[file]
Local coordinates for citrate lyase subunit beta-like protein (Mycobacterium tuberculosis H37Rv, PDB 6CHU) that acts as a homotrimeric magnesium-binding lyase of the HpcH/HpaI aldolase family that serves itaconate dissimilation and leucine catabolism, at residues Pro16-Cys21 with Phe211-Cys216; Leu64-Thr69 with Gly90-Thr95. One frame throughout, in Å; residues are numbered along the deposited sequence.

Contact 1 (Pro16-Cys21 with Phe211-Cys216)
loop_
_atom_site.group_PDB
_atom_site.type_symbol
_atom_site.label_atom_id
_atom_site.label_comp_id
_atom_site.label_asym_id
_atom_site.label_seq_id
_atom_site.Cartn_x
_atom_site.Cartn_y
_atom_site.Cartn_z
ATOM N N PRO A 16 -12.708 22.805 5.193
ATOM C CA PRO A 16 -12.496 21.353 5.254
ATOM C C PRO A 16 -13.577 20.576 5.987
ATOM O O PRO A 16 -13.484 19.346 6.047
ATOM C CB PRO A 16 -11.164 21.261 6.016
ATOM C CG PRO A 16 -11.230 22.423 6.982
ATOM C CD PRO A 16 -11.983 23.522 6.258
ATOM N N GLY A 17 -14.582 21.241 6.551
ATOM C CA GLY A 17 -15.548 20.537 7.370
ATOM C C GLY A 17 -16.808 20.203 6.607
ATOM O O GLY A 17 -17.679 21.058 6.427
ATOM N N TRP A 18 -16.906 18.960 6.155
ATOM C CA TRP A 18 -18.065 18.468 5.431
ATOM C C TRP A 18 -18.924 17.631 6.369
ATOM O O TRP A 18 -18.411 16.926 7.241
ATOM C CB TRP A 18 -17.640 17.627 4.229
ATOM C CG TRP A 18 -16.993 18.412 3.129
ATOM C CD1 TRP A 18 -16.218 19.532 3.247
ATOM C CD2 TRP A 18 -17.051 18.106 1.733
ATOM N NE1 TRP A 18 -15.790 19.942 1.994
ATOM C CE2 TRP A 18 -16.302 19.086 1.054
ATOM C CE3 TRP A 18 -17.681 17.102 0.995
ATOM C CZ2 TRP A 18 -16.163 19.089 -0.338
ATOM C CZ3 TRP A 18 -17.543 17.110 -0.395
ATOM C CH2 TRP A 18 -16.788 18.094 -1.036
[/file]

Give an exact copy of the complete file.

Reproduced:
Local coordinates for citrate lyase subunit beta-like protein (Mycobacterium tuberculosis H37Rv, PDB 6CHU) that acts as a homotrimeric magnesium-binding lyase of the HpcH/HpaI aldolase family that serves itaconate dissimilation and leucine catabolism, at residues Pro16-Cys21 with Phe211-Cys216; Leu64-Thr69 with Gly90-Thr95. One frame throughout, in Å; residues are numbered along the deposited sequence.

Contact 1 (Pro16-Cys21 with Phe211-Cys216)
loop_
_atom_site.group_PDB
_atom_site.type_symbol
_atom_site.label_atom_id
_atom_site.label_comp_id
_atom_site.label_asym_id
_atom_site.label_seq_id
_atom_site.Cartn_x
_atom_site.Cartn_y
_atom_site.Cartn_z
ATOM N N PRO A 16 -12.708 22.805 5.193
ATOM C CA PRO A 16 -12.496 21.353 5.254
ATOM C C PRO A 16 -13.577 20.576 5.987
ATOM O O PRO A 16 -13.484 19.346 6.047
ATOM C CB PRO A 16 -11.164 21.261 6.016
ATOM C CG PRO A 16 -11.230 22.423 6.982
ATOM C CD PRO A 16 -11.983 23.522 6.258
ATOM N N GLY A 17 -14.582 21.241 6.551
ATOM C CA GLY A 17 -15.548 20.537 7.370
ATOM C C GLY A 17 -16.808 20.203 6.607
ATOM O O GLY A 17 -17.679 21.058 6.427
ATOM N N TRP A 18 -16.906 18.960 6.155
ATOM C CA TRP A 18 -18.065 18.468 5.431
ATOM C C TRP A 18 -18.924 17.631 6.369
ATOM O O TRP A 18 -18.411 16.926 7.241
ATOM C CB TRP A 18 -17.640 17.627 4.229
ATOM C CG TRP A 18 -16.993 18.412 3.129
ATOM C CD1 TRP A 18 -16.218 19.532 3.247
ATOM C CD2 TRP A 18 -17.051 18.106 1.733
ATOM N NE1 TRP A 18 -15.790 19.942 1.994
ATOM C CE2 TRP A 18 -16.302 19.086 1.054
ATOM C CE3 TRP A 18 -17.681 17.102 0.995
ATOM C CZ2 TRP A 18 -16.163 19.089 -0.338
ATOM C CZ3 TRP A 18 -17.543 17.110 -0.395
ATOM C CH2 TRP A 18 -16.788 18.094 -1.036